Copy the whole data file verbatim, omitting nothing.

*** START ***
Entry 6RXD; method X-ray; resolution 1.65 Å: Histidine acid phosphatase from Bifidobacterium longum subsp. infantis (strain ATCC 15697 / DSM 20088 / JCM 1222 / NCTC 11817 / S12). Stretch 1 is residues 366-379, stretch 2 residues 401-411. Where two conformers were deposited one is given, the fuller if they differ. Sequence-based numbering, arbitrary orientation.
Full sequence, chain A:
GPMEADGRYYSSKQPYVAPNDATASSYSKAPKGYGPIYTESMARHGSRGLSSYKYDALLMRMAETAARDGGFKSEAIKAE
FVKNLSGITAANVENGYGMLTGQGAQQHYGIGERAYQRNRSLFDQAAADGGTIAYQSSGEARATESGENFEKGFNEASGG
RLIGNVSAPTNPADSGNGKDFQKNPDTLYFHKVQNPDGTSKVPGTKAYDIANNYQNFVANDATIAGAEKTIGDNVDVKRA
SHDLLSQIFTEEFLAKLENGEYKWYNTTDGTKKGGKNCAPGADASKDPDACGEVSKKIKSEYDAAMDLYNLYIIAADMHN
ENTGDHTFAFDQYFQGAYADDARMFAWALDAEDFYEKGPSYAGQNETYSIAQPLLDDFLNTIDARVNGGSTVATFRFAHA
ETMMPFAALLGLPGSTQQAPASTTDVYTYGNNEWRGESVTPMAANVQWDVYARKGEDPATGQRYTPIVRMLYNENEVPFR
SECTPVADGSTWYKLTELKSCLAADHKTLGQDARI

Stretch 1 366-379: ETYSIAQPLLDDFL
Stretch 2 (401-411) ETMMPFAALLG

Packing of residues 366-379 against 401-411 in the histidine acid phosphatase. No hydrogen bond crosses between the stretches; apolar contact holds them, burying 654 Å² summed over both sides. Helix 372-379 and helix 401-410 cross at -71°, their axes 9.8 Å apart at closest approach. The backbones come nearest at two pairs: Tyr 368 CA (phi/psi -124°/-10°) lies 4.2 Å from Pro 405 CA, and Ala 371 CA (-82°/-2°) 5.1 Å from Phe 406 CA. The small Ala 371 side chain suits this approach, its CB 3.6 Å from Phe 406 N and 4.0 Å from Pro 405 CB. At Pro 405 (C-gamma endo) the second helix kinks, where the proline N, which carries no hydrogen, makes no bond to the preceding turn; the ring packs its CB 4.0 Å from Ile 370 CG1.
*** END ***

Entry 6RXD; method X-ray; resolution 1.65 Å: Histidine acid phosphatase from Bifidobacterium longum subsp. infantis (strain ATCC 15697 / DSM 20088 / JCM 1222 / NCTC 11817 / S12). Stretch 1 is residues 366-379, stretch 2 residues 401-411. Where two conformers were deposited one is given, the fuller if they differ. Sequence-based numbering, arbitrary orientation.
Full sequence, chain A:
GPMEADGRYYSSKQPYVAPNDATASSYSKAPKGYGPIYTESMARHGSRGLSSYKYDALLMRMAETAARDGGFKSEAIKAE
FVKNLSGITAANVENGYGMLTGQGAQQHYGIGERAYQRNRSLFDQAAADGGTIAYQSSGEARATESGENFEKGFNEASGG
RLIGNVSAPTNPADSGNGKDFQKNPDTLYFHKVQNPDGTSKVPGTKAYDIANNYQNFVANDATIAGAEKTIGDNVDVKRA
SHDLLSQIFTEEFLAKLENGEYKWYNTTDGTKKGGKNCAPGADASKDPDACGEVSKKIKSEYDAAMDLYNLYIIAADMHN
ENTGDHTFAFDQYFQGAYADDARMFAWALDAEDFYEKGPSYAGQNETYSIAQPLLDDFLNTIDARVNGGSTVATFRFAHA
ETMMPFAALLGLPGSTQQAPASTTDVYTYGNNEWRGESVTPMAANVQWDVYARKGEDPATGQRYTPIVRMLYNENEVPFR
SECTPVADGSTWYKLTELKSCLAADHKTLGQDARI

Stretch 1 366-379: ETYSIAQPLLDDFL
Stretch 2 (401-411) ETMMPFAALLG

Packing of residues 366-379 against 401-411 in the histidine acid phosphatase. No hydrogen bond crosses between the stretches; apolar contact holds them, burying 654 Å² summed over both sides. Helix 372-379 and helix 401-410 cross at -71°, their axes 9.8 Å apart at closest approach. The backbones come nearest at two pairs: Tyr 368 CA (phi/psi -124°/-10°) lies 4.2 Å from Pro 405 CA, and Ala 371 CA (-82°/-2°) 5.1 Å from Phe 406 CA. The small Ala 371 side chain suits this approach, its CB 3.6 Å from Phe 406 N and 4.0 Å from Pro 405 CB. At Pro 405 (C-gamma endo) the second helix kinks, where the proline N, which carries no hydrogen, makes no bond to the preceding turn; the ring packs its CB 4.0 Å from Ile 370 CG1.